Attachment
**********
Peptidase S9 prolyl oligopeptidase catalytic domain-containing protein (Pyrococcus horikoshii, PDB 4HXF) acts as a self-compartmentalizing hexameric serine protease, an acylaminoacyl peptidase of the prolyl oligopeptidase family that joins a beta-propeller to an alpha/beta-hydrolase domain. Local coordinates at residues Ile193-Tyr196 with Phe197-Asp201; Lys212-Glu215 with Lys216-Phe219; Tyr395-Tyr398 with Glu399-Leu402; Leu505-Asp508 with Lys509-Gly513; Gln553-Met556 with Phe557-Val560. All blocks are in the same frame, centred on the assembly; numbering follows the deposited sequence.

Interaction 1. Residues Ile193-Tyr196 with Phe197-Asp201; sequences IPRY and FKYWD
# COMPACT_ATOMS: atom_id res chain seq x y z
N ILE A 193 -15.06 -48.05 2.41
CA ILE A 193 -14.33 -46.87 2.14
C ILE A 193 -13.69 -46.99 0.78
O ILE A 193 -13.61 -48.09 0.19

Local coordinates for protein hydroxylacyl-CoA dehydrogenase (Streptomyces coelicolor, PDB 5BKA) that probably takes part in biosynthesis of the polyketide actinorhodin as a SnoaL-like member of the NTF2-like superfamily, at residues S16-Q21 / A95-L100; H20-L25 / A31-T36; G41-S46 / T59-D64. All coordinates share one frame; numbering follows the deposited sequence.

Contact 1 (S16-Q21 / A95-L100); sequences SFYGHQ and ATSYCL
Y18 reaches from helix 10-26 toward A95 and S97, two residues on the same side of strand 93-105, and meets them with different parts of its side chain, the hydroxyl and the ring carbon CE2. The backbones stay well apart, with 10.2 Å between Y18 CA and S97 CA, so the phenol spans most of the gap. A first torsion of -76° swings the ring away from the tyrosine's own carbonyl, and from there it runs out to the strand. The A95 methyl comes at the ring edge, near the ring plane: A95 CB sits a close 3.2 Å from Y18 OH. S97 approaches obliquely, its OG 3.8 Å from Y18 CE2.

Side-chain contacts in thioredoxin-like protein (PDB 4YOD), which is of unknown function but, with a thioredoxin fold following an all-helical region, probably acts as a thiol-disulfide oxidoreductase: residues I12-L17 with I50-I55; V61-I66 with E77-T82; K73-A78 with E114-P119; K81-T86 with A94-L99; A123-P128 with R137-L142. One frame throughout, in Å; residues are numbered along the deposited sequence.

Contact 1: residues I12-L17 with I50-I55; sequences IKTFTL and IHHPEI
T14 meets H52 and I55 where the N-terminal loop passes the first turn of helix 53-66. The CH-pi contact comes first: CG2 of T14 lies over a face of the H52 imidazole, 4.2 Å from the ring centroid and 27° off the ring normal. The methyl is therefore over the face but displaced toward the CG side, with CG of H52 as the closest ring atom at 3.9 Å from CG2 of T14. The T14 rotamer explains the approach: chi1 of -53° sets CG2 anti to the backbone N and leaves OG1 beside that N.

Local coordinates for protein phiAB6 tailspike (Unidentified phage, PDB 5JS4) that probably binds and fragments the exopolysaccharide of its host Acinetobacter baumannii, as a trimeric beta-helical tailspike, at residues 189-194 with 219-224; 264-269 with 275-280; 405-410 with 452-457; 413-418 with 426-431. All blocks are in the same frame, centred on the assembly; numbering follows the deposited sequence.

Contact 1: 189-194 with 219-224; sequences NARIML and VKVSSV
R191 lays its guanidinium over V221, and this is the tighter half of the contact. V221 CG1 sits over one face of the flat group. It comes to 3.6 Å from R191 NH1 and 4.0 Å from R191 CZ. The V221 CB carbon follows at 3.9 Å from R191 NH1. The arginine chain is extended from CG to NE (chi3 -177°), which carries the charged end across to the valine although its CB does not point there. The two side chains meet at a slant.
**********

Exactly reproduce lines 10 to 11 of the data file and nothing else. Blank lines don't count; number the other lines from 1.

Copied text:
Y18 reaches from helix 10-26 toward A95 and S97, two residues on the same side of strand 93-105, and meets them with different parts of its side chain, the hydroxyl and the ring carbon CE2. The backbones stay well apart, with 10.2 Å between Y18 CA and S97 CA, so the phenol spans most of the gap. A first torsion of -76° swings the ring away from the tyrosine's own carbonyl, and from there it runs out to the strand. The A95 methyl comes at the ring edge, near the ring plane: A95 CB sits a close 3.2 Å from Y18 OH. S97 approaches obliquely, its OG 3.8 Å from Y18 CE2.

Side-chain contacts in thioredoxin-like protein (PDB 4YOD), which is of unknown function but, with a thioredoxin fold following an all-helical region, probably acts as a thiol-disulfide oxidoreductase: residues I12-L17 with I50-I55; V61-I66 with E77-T82; K73-A78 with E114-P119; K81-T86 with A94-L99; A123-P128 with R137-L142. One frame throughout, in Å; residues are numbered along the deposited sequence.